Proponents say the need is clear. Without clarity or direction, the digital information left behind by a deceased person can spark emotional legal battles, pitting big business against devastated families. And as more and more memories are being stored online, new tools are necessary to make sure loved ones can easily access personal details that could be lost forever.
"If this were a box of letters under his bed, no one would have thought twice," Williams said.
Months after the death of her first-born son, who was away at college in Arizona, Williams found comfort in his Facebook page. There, she was able to click through photos and letters that helped ease the pain of her loss — for two hours.
She learned of the page from his friends and wanted access to his memories to keep them from being deleted, which was Facebook's policy at the time. Unaware of Internet privacy regulations, she reached out to Facebook for help. As she waited for a response, one of his friends provided a tip that helped her discover his password. "It was like a gift," she said.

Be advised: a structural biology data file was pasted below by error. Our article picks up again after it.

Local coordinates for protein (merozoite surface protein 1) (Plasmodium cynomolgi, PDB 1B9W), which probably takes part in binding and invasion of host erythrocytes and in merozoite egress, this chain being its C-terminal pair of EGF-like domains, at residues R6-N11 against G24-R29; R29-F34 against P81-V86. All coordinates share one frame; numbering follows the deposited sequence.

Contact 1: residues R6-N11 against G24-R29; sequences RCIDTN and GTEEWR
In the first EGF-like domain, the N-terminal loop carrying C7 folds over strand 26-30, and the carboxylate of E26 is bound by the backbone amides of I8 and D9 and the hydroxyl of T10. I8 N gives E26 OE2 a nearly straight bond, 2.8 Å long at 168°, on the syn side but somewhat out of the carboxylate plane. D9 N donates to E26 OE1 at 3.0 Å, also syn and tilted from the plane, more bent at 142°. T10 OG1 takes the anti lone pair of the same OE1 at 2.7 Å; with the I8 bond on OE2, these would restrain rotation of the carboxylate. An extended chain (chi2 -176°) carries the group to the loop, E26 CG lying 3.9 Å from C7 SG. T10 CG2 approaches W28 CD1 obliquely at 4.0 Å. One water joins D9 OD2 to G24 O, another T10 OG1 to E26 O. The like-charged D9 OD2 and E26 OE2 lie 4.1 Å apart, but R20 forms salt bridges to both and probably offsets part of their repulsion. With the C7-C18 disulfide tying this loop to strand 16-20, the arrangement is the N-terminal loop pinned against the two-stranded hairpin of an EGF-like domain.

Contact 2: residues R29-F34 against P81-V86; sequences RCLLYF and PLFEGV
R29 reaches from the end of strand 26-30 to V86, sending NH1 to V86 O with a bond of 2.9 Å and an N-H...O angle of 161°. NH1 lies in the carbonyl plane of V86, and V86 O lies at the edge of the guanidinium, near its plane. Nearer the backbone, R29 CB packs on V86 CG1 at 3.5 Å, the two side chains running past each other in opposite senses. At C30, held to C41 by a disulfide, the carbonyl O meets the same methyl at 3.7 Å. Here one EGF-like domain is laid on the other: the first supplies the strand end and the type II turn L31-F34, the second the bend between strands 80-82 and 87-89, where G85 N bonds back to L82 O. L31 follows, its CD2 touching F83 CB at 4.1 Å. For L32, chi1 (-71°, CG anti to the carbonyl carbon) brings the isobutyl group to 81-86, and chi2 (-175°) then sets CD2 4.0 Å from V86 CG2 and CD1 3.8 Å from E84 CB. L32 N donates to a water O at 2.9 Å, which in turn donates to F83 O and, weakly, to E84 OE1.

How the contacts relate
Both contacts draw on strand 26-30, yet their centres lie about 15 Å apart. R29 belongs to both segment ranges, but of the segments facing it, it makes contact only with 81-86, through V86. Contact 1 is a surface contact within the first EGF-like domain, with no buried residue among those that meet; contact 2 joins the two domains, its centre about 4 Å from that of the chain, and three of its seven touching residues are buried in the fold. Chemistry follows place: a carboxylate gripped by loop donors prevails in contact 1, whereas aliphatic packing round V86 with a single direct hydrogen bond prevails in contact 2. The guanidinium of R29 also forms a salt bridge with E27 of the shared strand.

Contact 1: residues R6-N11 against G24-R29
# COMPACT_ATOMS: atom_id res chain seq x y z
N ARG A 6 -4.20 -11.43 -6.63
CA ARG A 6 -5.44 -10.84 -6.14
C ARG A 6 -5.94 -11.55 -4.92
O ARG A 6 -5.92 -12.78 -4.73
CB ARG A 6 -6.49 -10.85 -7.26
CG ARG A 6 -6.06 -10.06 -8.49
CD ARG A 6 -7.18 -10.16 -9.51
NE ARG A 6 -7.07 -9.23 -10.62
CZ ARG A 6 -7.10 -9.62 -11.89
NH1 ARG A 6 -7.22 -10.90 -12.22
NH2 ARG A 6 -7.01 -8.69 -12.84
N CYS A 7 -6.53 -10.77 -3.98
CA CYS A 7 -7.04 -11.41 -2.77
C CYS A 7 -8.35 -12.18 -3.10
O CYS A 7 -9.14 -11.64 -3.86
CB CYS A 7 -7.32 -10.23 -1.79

Shortly after, however, the site's administrators changed the password, citing company policy in denying her. Williams sued and won, but she never received the full access she sought. Eventually, the account was taken down. In the end, she gained little more than a symbolic victory and a role as champion of a cause that didn't exist before the digital age.
Kiesel, the former Oklahoma lawmaker, says the various attempts at legislation have sparked a long overdue conversation about estate planning for digital assets.
"I think that, because of the wide prevalence of online accounts and digital property, the federal government will ultimately need to pass some legislation that provides greater uniformity," he said.